A patient has a fever, chills and body aches.
Is it meningitis?
Or is it simply the flu?
That's what seventh-graders at Bluffton Middle School set out to discover this week as they pretended to be both doctors and patients in a simulated health clinic.
Teams of "doctors" pored over their notes on 38 different diseases, while their classmates described the symptoms.
They tried to keep their giggles to a minimum as they asked their classmates personal questions to diagnose them. When a group suspected one patient might have mononucleosis, she was asked, "Have you been kissing anyone?" Mono, they had learned, could be spread through kissing or drinking after someone.
The seventh-grader smirked and said, "No!"
The classmate playing her father acted horrified. But when her "dad" wasn't looking, she whispered to her doctors that she had.
"Mono!" the medical team proclaimed and prescribed lots of rest.
That process -- asking questions, treating diseases and reviewing the details of illnesses again and again as they rifled through their notes -- is what science teacher Lois Lewis had in mind when she designed the simulation, which she started using last school year.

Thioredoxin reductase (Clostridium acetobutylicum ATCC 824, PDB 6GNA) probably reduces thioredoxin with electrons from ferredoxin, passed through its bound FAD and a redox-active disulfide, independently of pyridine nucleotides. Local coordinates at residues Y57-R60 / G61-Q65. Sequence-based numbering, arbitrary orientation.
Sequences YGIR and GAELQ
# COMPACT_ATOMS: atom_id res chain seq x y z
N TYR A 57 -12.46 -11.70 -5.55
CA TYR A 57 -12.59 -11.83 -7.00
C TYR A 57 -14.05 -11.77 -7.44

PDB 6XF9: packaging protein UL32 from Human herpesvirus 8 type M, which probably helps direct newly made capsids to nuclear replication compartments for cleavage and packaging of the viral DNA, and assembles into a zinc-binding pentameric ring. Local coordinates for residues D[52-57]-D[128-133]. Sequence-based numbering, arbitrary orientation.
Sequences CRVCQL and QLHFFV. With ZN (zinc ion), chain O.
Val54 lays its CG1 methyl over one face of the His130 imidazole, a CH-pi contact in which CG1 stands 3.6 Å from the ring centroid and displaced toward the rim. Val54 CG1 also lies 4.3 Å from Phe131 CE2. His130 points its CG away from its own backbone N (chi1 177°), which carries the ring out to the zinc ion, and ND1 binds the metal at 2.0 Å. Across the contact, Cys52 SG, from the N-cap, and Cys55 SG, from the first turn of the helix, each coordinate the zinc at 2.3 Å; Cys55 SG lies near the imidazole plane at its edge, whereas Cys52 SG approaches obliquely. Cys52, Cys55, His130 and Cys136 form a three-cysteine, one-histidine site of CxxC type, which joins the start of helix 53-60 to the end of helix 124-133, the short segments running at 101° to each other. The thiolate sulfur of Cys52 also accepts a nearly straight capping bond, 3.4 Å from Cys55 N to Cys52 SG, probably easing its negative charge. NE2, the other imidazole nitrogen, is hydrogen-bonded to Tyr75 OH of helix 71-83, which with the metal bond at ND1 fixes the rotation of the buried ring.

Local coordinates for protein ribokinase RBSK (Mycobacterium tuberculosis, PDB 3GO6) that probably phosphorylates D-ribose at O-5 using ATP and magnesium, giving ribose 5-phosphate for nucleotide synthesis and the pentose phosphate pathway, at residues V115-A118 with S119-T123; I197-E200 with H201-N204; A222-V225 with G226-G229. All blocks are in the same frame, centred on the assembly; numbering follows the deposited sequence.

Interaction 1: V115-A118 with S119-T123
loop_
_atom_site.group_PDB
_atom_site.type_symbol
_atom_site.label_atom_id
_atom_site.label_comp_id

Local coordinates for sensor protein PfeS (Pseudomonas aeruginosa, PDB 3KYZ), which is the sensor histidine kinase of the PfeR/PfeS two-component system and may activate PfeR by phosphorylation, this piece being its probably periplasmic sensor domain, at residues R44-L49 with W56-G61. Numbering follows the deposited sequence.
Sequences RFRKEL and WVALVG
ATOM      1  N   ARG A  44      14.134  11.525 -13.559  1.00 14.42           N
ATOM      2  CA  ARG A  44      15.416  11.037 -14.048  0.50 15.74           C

According to state academic standards, seventh-graders should be able to explain the effects of various diseases on the body.
Rather than read the details in a book and regurgitate facts on a test, Lewis thought the students would learn more through the simulation.
"It gets them involved in learning," she said. "Their learning is not just superficial. It's deeper."
Lewis said she saw positive results last year. She said her students aced questions about diseases on the Palmetto Assessment of State Standards test.
"They came out on top of all middle schools in the district on the human body and diseases," she said. This year's students will take the PASS exam next week, and Lewis hopes for similar results.
Students said they were learning more through the simulation.
"When you experience it, you're way more into it," Charlie Hancock said. "It helps get it into your brain more than just memorizing it would."
And it's more fun than reading a textbook.
"They're learning in spite of themselves," Lewis said.